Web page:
In southern Alberta we live in a semi-arid region, defined by hot, dry summers and massive year to year variances in precipitation. Most farmers in this region are either dryland farmers or ranchers. Many are also fortunate enough to live in the southern Alberta irrigation zone, which greatly increases the possibilities in terms of crop diversity.
But what if instead of thinking about growing crops in terms of planting seed in soil, or managing grasslands, you had to think about seeding and harvesting in a full on waterworld of marshes, bogs and deep cold water lakes?
Such is the case for Wayne Ptolemy, owner of Lakeland Wild Rice Ltd. located in the Athabasca region of Alberta.
“It starts with finding lakes that will grow it,” explains Ptolemy. “We went and sampled all our lakes’ pH levels. We came up with a rule of thumb if the lake has a good number of lily pads, it was probably good for growing wild rice. We plant in about two feet of water as an ideal, but it will even grow in four or five feet of water if it is clear enough water.”
Ptolemy, wife Alice, their children head out into the heavily forested wilderness each May right after spring thaw and begin the labourious process of coaxing a crop out of the nearby waters.
“We hand-seed, but I made a little contraption out of an old heater motor out of a truck. We attach that to an old hand caster, like a spinner. We seed about 16 feet at a time in broadcast from our air drive boats. We dump it all by hand using pails into a funnel at the end. It’s takes about a month and half until you really see if the wild rice you plant is going to go into a flowering stage. It will grow anywhere from eight to nine feet out of the water.”
With luck, says Ptolemy, once planted you will get a perennial crop out of the deal, but there is still a lot of reseeding which has to occur every year to make it all consistent.
“You can either seed in the fall after the ducks leave, but I kind of like doing it in the spring. Because when your seed hits the bottom it doesn’t go into the mud. A wild rice seed is exactly like a wild oat. It has a long barb and it will screw itself down into the soil. If you plant too soon, it will go too deep. By the time it breaks surface, it is generally a late crop,” explains Ptolemy.
Harvest is a whole other challenge at Lakeland Wild Rice, and extremely labour intensive. Ptolemy sometimes only gets a viable crop once in every three years depending on weather and water conditions.
“Ideal growing conditions is no rain, and lots and lots of sunlight,” he says. “Sunlight is the really key thing. The hotter the temperature, the more the rice grows.”
But too big of a harvest, and too much heading out, presents its own risks. If the plants grow so high the stems topple under the weight, the harvest will be a write off. Early freezing can also signal a bitter end to a promising growing season.
Even under ideal conditions, Ptolemy says he never gets his full 1,000 acres in, especially when his crop is spread over multiple, isolated lakes in heavy bush. There is just no perfect way to harvest the hanging seed heads, he says.
“On my boats I have a header system, and I can then lower and raise this basket in the front end,” explains Ptolemy. “You run over your rice about 10 miles an hour. Rice matures from the top of the seed stem down, and the very top ripens first. When you go over it, you are guessing at the time you are going to get the most seed per hit. You can actually hit it twice or three times if you go slow, and don’t beat the plants up.”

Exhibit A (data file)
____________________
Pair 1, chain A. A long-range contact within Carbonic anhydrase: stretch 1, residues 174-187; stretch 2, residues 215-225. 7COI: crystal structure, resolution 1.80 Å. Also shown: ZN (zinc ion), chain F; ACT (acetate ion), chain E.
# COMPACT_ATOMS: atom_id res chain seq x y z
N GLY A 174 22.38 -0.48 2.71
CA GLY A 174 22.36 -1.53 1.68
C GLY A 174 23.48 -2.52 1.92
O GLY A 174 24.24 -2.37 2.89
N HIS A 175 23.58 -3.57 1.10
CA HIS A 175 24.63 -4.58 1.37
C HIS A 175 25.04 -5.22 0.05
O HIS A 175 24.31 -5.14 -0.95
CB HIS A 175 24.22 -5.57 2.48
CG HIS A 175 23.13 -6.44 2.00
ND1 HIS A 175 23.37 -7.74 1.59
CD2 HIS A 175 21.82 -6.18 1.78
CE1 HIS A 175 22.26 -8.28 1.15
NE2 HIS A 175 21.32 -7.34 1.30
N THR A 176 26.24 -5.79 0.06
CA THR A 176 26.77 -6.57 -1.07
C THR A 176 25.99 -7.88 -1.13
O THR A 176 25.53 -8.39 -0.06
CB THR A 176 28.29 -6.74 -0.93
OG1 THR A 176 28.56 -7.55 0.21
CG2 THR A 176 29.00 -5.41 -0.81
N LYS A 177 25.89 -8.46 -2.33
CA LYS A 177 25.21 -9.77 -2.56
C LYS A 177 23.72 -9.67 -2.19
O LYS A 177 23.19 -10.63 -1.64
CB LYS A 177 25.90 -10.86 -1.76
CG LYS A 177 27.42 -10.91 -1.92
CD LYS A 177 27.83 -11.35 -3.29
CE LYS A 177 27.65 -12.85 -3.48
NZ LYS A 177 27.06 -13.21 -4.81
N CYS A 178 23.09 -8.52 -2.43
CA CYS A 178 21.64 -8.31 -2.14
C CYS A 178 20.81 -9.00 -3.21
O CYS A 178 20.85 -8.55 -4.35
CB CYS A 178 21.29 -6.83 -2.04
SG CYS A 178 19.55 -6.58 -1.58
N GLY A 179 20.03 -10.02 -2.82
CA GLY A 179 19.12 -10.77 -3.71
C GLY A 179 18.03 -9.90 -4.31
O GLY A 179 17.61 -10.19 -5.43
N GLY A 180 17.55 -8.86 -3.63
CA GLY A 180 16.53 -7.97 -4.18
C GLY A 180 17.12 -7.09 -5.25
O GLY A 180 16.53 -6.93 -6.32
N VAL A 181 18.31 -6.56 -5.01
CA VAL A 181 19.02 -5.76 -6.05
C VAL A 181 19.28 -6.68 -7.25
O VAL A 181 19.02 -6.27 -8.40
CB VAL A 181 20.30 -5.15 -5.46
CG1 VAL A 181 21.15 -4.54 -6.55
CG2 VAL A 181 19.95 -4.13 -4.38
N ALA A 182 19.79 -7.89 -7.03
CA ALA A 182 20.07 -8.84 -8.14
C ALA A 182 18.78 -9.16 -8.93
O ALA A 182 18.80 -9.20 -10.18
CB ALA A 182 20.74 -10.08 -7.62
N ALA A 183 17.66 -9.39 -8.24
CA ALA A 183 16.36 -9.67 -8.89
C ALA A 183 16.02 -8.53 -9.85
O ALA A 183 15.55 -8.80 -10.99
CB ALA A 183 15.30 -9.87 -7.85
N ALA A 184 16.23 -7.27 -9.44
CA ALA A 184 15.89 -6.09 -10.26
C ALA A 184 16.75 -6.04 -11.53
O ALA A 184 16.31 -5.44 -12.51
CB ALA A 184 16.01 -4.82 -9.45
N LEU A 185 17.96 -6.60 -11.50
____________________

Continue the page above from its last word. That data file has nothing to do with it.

“The seed falls off into the basket, and we get about 12-16 pails per boat in a load,” he continues. “You go to shore, and your helpers on shore scoop the rice out of the headers into five gallon pails. And then we load from the pails into 60 lb. bags. On a really good day we can take off anywhere between 4,000 to 6,000 lbs.”
Ptolemy then sends his harvested product off to Great Northern Wild Rice out of Pine Falls, Man. by truck, where it needs further processing to become market ready.
“You have to parch it, and after you parch it you put a big roller through it and you shuck the shell off the rice. The shell is really hard, like a wild oat, so you have got to cook it for three quarters of an hour at 375 F.
“What that does is take the moisture content down to 10 or 12 per cent. When the seed shrinks a little bit, and when you put it in your de-huller, the hull comes off the seed easier.”
After parching, the seed is sent back to Lakeland Wild Rice for final processing and bagging before distribution.
“The seed is pure black, but it still has a hard shell on it,” explains Ptolemy. “So when it comes back I scarify ours. You keep rubbing it in these rollers and it will take the real hard shine off the outside of the seed. So it will then cook all even at the same time.”
Ptolemy then markets his rice directly to specialty stores and individual customers. He charges $5/ lb. Even with the heavy physical challenges involved in growing wild rice, and the uncertainties surrounding the yearly harvest, Ptolemy says this price represents an excellent rate of return.
He averages a profit of about $1.50/ lb. and harvests, in a good year, about 80,000 lbs. But there is another, intangible benefit which has kept Ptolemy, who is now the only remaining licensed grower in the province, in the ricing game for over 27 years.
“The best thing about it is you are out in the bush all the time,” he admits. “It is not commercialized. Where we go, you are just back by yourself, and no one is bugging you. That’s what I like about it, and when she grows you can make lots of money.”